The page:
First - at the local level – - Len Munsil and Bill Montgomery did something most of us would never do. They entered into the political arena and challenged the status quo. We all knew it would be a tough race because the incumbents have both the power of the office and the desires of those who curry favor with those in power. Add to the mix the dominant news media and the relative unknocandidaciesies of both candidates and there become major hurdles. They are to commended for their courage. Both of them have outstanding futures in both politics and public policy.

What was not fully realized by this author was the extent of the disconnect with the president and his party regarding the effort in Iraq. Add to that the spending by the Congress, the lack of a clearly articulated plan for the next few years and the results are staring you in the face. But the failure of the folks in Missouri and South Dakota to see through the millions of dollars spent by special interest groups and the failure of California to pass a simple parental notice initiative is another story. I will discuss those in a later blog.

I was very surprised by J. D. Hayworth’s loss. It is very clear that he was a victim of this voter attitude that in the long run may be something the voters will regret.

But then elections are funny things and voters sometimes make poor decisions. In fact some voters make poor decisions on a regular basis – reference the northeast part of the country. I also recall that after saving England, the voters promptly kicked out Winston Churchill.

After spending time in Europe and especially in Poland, I can only resolve to work more diligently to achieve our goal of protecting all human life and having the law reflect that reality. However due to the lateness of the hour, I will reserve those thoughts to a later report.

I did send the author who quoted me an email raising some rather important points. I will advise you if she responds. My message is below.

Dear Ms. Wiehl,

I had the opportunity to review your article in which you quoted me from a 1996 interview with Steve Wilson of the Arizona republic on the subject of the partial birth abortion ban.

Those of us who oppose the killing of innocent children in the womb as well as outside the womb are concerned the difficult pregnancies of some women are not exploited by those who want wholesale abortion for the entire nine months of pregnancy. Wholesale abortion for the entire nine months of pregnancy is what the twin decisions of Roe vs. Wade and Doe vs. Bolton imposed upon the country. But then you are a law professor and you know that.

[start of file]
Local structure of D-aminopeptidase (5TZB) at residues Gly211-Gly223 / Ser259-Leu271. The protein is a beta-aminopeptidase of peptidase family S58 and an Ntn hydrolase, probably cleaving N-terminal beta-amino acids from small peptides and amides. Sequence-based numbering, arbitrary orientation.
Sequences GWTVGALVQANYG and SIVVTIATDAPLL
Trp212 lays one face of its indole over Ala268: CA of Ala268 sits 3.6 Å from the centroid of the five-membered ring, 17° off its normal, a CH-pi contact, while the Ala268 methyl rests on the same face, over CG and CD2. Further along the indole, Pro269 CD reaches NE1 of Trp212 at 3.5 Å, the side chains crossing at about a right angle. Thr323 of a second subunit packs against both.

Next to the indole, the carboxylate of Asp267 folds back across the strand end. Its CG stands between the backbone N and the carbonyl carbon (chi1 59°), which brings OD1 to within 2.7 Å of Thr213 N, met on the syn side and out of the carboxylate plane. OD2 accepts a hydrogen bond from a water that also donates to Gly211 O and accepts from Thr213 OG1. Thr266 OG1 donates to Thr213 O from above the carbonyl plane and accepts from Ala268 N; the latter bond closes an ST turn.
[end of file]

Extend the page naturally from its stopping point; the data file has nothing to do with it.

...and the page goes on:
As a law professor, how do you reconcile the inherent right to life that every innocent human being has with legal abortion?

(and please do not tell me you do not acknowledge the humanity of the child).

How is a nation suppose to respect the dignity of every human person when it will not guarantee the right to life of all its people?

How can we condemn in law someone who willfully takes the life of another, when the society allows the taking of the life of the unborn child?

It should not matter that the child's life will be short or long or even that there be suffering involved. One is not ordained with the "divine right of kings" to kill an innocent human being. To claim such would be to slide down the slippery slope that puts every innocent life at risk.

In reality because the unborn child , who as a recognized person in law prior to Roe, is at risk, we are all at risk. Our right to life can be stripped away by a court that could contend we are a burden, an inconvenience, a drain upon resources, a pain in the side of government.

As for the court, it never should have entered the abortion controversy in the 1970s. But between Brennan and Douglas, they had an agenda and wanted to socially engineer society. So they did. 47 million dead children later, our society is at odds over the nature of the person, the sexes, the family, and the role and purpose of law.

As a law professor, you know that the integrity of the law is what gives it credence. Otherwise it is just an exercise of power by those in control. The basis of law must be an acknowledgement of the nature of the human person and his/her ability to claim certain rights as preceding government and being superior to government restriction unless they harm or interfere with another's basic human rights. This concept was recognized in the United Nations Declaration of Human Rights in 1948 ( noting that such basic human rights are not limited to the States). The unborn child was also recognized as entitled to such recognition. Thus we find both in our own Declaration of Independence and in the UN Declaration an acknowledgement of the inherent right to life of the human person both prior to and after birth.
Having just returned from Europe, these international reflections are particularly current.
How then can the law permit its demise by private action?

I am interested in your response to these thoughts and in further dialogue if you are interested.

John Jakubczyk
Attorney at Law